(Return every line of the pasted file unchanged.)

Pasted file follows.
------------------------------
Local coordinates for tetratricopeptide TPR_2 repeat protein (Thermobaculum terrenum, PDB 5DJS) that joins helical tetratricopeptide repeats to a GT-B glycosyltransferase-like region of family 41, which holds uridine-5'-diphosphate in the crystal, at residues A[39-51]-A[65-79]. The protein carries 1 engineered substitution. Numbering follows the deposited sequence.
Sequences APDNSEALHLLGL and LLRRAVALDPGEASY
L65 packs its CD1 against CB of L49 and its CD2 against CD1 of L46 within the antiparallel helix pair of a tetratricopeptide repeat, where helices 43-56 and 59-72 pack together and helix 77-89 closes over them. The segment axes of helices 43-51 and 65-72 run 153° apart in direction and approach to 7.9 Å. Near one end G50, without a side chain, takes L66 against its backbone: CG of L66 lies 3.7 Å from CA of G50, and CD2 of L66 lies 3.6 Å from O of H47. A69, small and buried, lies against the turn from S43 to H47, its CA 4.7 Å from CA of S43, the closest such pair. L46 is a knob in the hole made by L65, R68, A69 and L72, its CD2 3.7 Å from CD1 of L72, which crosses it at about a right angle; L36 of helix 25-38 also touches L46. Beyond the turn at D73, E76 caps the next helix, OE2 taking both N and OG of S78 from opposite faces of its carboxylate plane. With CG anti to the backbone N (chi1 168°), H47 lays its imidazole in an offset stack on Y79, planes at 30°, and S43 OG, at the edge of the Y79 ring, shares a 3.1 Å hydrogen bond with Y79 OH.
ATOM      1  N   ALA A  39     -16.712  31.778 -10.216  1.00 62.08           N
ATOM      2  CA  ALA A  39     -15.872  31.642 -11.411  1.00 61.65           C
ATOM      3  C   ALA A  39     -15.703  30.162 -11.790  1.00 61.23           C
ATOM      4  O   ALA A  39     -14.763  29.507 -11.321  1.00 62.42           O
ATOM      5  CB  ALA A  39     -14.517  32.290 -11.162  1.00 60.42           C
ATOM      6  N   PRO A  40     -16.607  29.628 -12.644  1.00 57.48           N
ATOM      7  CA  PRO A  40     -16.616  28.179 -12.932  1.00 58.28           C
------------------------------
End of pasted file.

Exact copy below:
Local coordinates for tetratricopeptide TPR_2 repeat protein (Thermobaculum terrenum, PDB 5DJS) that joins helical tetratricopeptide repeats to a GT-B glycosyltransferase-like region of family 41, which holds uridine-5'-diphosphate in the crystal, at residues A[39-51]-A[65-79]. The protein carries 1 engineered substitution. Numbering follows the deposited sequence.
Sequences APDNSEALHLLGL and LLRRAVALDPGEASY
L65 packs its CD1 against CB of L49 and its CD2 against CD1 of L46 within the antiparallel helix pair of a tetratricopeptide repeat, where helices 43-56 and 59-72 pack together and helix 77-89 closes over them. The segment axes of helices 43-51 and 65-72 run 153° apart in direction and approach to 7.9 Å. Near one end G50, without a side chain, takes L66 against its backbone: CG of L66 lies 3.7 Å from CA of G50, and CD2 of L66 lies 3.6 Å from O of H47. A69, small and buried, lies against the turn from S43 to H47, its CA 4.7 Å from CA of S43, the closest such pair. L46 is a knob in the hole made by L65, R68, A69 and L72, its CD2 3.7 Å from CD1 of L72, which crosses it at about a right angle; L36 of helix 25-38 also touches L46. Beyond the turn at D73, E76 caps the next helix, OE2 taking both N and OG of S78 from opposite faces of its carboxylate plane. With CG anti to the backbone N (chi1 168°), H47 lays its imidazole in an offset stack on Y79, planes at 30°, and S43 OG, at the edge of the Y79 ring, shares a 3.1 Å hydrogen bond with Y79 OH.
ATOM      1  N   ALA A  39     -16.712  31.778 -10.216  1.00 62.08           N
ATOM      2  CA  ALA A  39     -15.872  31.642 -11.411  1.00 61.65           C
ATOM      3  C   ALA A  39     -15.703  30.162 -11.790  1.00 61.23           C
ATOM      4  O   ALA A  39     -14.763  29.507 -11.321  1.00 62.42           O
ATOM      5  CB  ALA A  39     -14.517  32.290 -11.162  1.00 60.42           C
ATOM      6  N   PRO A  40     -16.607  29.628 -12.644  1.00 57.48           N
ATOM      7  CA  PRO A  40     -16.616  28.179 -12.932  1.00 58.28           C